LIFESTYLE

Inca sanctuary used for human sacrifices discovered in Peruvian Andes

CUZCO, PERU - JUNE 2007: Images of enormous rock structures at Sacsayhuaman, an ancient Inca ground overlooking Cuzco, Peru, 23 June 2007. The Inti Raymi festival is the most spectacular Andean festival with over 500 actors re-enacting the the ceremony of adoration of the Sun God, personified by the Inca. Thousands of people fill the great square of the fortress of Sacsayhuaman to re-enact the ceremony. The festival brings together all the different Andean communities and provides an opportunity for these communities to come together. (Photo by Brent Stirton/Getty Images.)

CUZCO, PERU - JUNE 2007: Images of enormous rock structures at Sacsayhuaman, an ancient Inca ground overlooking Cuzco, Peru, 23 June 2007. The Inti Raymi festival is the most spectacular Andean festival with over 500 actors re-enacting the the ceremony of adoration of the Sun God, personified by the Inca. Thousands of people fill the great square of the fortress of Sacsayhuaman to re-enact the ceremony. The festival brings together all the different Andean communities and provides an opportunity for these communities to come together. (Photo by Brent Stirton/Getty Images.)  (2010 Getty Images)

Thanks to the use of satellite imaging technology, a group of Spanish scientists and researchers have uncovered a massive Inca sanctuary high in the Peruvian Andes that was once used for human sacrifices.

Located in the mountains of Vilcabamba, Peru – about 93 miles from the former Incan capital of Cusco – the site contains at least 55 enclosures that researchers believe to be tombs. The expedition also found evidence of human sacrifice in one part of the sanctuary.   

“The ruins, unknown to science until now and discovered through an investigation that included remote sensing techniques, may be from the Inca kingdom of Vilcabamba,” Spanish writer Miguel Gutiérrez Garitano, who led the expedition, told El País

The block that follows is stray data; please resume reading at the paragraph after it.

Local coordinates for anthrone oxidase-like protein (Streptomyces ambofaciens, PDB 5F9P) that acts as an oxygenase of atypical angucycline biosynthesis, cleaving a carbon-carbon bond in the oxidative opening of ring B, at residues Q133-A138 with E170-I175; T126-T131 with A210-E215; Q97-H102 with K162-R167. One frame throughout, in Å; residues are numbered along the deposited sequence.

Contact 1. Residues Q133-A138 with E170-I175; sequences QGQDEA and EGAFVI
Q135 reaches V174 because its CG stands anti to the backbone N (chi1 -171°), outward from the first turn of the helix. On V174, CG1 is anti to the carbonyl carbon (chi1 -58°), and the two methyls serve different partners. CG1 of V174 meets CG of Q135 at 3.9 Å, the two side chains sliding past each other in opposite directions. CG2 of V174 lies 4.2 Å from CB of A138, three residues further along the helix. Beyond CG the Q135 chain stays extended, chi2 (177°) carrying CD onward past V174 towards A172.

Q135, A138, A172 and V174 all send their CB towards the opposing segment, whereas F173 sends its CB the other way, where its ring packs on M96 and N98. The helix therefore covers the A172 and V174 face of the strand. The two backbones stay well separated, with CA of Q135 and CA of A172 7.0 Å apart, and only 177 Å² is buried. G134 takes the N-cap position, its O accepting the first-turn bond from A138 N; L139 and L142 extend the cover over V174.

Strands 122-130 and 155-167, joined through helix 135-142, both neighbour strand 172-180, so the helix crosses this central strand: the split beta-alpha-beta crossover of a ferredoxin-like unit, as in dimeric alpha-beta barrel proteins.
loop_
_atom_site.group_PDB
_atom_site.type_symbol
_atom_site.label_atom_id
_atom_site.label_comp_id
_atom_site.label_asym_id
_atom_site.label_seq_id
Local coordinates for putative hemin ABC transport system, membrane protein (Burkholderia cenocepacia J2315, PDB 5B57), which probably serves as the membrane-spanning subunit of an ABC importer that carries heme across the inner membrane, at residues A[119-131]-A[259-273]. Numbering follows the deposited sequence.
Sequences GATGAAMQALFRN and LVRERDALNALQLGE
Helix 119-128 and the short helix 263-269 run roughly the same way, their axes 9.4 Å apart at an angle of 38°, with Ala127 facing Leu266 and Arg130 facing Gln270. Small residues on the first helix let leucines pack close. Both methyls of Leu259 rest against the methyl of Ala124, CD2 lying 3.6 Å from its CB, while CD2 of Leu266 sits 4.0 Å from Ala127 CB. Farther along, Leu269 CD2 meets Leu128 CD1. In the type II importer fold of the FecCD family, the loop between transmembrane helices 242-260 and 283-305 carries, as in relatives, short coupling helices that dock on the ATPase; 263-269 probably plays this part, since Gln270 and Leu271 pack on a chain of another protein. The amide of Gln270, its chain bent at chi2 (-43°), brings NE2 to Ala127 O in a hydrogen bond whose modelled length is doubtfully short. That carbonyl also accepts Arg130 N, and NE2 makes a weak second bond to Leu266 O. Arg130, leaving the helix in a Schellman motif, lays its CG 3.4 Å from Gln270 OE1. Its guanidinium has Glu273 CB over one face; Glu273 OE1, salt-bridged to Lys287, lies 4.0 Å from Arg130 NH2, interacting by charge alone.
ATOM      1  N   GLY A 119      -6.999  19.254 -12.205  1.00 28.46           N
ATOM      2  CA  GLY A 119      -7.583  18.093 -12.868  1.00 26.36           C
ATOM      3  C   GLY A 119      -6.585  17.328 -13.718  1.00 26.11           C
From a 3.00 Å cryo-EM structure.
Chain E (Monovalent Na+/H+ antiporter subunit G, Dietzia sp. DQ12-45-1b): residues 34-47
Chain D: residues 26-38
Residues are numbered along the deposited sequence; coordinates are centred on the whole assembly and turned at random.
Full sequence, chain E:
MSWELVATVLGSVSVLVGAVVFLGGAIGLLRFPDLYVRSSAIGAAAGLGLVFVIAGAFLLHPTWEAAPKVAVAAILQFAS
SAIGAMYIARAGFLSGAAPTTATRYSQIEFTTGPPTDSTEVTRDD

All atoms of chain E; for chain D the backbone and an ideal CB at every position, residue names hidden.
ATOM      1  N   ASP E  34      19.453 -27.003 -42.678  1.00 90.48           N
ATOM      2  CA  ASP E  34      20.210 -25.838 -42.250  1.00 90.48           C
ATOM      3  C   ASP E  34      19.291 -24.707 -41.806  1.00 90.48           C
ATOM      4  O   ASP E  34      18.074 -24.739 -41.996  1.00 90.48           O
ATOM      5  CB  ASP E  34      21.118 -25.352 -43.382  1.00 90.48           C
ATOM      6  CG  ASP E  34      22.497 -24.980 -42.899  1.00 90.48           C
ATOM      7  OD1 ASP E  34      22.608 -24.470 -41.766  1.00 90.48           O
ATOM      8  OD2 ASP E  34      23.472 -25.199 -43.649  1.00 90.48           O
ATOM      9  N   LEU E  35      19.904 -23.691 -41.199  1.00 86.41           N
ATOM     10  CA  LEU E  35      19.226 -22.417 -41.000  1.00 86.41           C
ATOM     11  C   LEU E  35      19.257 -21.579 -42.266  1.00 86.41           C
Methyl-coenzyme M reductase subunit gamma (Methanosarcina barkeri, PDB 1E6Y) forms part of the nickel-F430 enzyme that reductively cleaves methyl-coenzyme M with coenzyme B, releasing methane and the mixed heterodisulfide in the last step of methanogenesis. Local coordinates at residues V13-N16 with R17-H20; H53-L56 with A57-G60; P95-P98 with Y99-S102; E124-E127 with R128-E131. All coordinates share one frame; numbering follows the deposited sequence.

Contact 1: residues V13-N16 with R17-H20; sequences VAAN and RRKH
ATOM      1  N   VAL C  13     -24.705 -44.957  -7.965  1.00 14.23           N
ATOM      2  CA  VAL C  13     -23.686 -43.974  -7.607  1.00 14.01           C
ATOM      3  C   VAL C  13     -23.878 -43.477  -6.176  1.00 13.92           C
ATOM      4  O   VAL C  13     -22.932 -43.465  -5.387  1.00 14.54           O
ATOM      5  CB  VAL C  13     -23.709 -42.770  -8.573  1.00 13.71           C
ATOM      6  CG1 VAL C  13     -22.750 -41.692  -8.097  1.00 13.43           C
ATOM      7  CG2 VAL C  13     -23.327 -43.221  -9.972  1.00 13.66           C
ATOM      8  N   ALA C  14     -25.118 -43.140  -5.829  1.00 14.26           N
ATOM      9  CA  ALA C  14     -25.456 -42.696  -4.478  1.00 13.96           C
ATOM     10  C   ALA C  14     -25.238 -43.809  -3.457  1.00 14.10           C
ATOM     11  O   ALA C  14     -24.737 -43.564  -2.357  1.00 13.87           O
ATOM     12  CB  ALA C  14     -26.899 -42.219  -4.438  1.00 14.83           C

“The evidence we have collected may show proof of the existence of the ritual Capacocha, or human sacrifices, in the high mountain area, which – according to experts – would be a revolutionary discovery.”

He added: “Moreover, very luckily, we also found an Inca cemetery with dozens of tombs inside caves.”

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Scientists believe that the human sacrifices and other important rituals were a common practice here during the Neo-Inca kingdom, but the site may have been built before that.

“Usually this type of ritual — where they mainly sacrificed virginal maidens but not necessarily only those – was performed to prevent famines or natural disasters, during some specific festivals or after the death of the Inca, for example,” Gutiérrez Garitano said.

He added: “We have found evidence indicating that the ritual of Capacocha may have been performed on this mountain. We have documented two building structures near the summit identical to those that emerged from the volcano Llullaillaco and that were supposedly used to prepare the children before the last ritual of the sacrifice. There is a stone platform nearby where those children may be buried.”

The team hopes to return in the summer of 2016 to continue their field work.

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